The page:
Nigerian Fintech Startup Afriex Raises $1.2M Seed to Scale Its Payments Platform Across Africa
Photo Credit: LinkedIn / Co-Founder at Afriex John Obirije

Nigerian Fintech Startup Afriex Raises $1.2M Seed to Scale Its Payments Platform Across Africa

Several reports have shared just how difficult it is to send money overseas, but when the destination is Africa it can be an even bigger burden to deal with limited options, transfer fees and extended processing periods.

To help resolve this issue, Lagos and San Francisco-based fintech startup Afriex — a Summer 2020 Y Combinator-backed company — launched a digital payments platform to provide instant, zero-fee money transfers to Africans at home and in the diaspora.

Today, it announced a raise of a $1.2 million seed round to continue scaling its platform across the African continent, according to TechCrunch.

The round was led by Pan-African VC firm Launch Africa, with participation from other investors such as Y Combinator, SoftBank Opportunity Fund, Future Africa, Brightstone VC, Processus Capital, Uncommon Ventures, A$AP Capital, Precursor Ventures, and Ivernet Holdings. Angel investors for the round included Russell Smith, Mandela Schumacher-Hodge Dixon, Furqan Rydhan, and Andrea Vaccari.

With its newest investment, Afriex looks to scale up its business model by expanding both its team and outward to other markets.

The company — which was founded by Tope Alabi and John Obirije back in 2019 — built its platform on cryptocurrency which allows its app users to “deposit cash on the app, send money to a bank account or another user, and withdraw money to a connected bank or debit card,” according to TechCrunch.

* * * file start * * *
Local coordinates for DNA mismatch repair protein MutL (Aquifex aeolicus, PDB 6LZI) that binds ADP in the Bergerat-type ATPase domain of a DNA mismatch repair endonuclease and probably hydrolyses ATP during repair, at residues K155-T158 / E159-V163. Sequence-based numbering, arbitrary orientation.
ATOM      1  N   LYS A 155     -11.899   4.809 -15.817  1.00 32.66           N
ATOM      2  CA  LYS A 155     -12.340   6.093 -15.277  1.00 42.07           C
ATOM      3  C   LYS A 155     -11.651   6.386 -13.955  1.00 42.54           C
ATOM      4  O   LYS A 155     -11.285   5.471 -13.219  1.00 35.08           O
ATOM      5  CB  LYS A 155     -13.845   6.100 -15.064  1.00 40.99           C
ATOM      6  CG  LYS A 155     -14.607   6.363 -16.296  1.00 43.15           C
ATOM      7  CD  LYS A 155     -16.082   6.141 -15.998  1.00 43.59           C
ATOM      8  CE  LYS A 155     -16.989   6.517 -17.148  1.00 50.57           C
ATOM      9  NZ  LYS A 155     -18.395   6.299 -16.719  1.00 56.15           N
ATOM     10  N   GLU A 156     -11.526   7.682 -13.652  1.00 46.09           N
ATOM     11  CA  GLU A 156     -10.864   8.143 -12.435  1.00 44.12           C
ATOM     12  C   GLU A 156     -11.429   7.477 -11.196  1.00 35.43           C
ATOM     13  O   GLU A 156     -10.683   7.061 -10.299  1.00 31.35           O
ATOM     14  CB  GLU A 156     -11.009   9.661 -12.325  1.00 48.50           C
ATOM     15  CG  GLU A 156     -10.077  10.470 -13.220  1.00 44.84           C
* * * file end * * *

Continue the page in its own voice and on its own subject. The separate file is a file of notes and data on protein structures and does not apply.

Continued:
Afriex currently operates within Ghana, Kenya, and Uganda, processing millions of dollars each month, Afriex shares. For now, customers can only send money to and from Nigeria, Ghana, Kenya, Canada, and the United States.

TechCrunch reports that co-founder Alabi observed the difficulties that came with sending money to Nigeria from his upbringing, so he used his experience as a blockchain developer at Consensys to find a resolution for the problem.

“We would go back home every two years and even then, I would always take note of what was missing and what could be improved. I would find myself having to pay for foreign expenses with money that was sitting in a US bank account,” Alabi shared. “Traditional remittance companies were so slow and expensive that I knew I could do it better with crypto. Remittance is the best and most important use case for crypto. Our goal is to build the world’s largest remittance company, starting with emerging markets.”

Overall, the startup’s goal now is to introduce its payments system to Africa as a whole in order to reach the same level of prominence of platforms like Western Union and Wise.

For more information about Afriex, visit its website.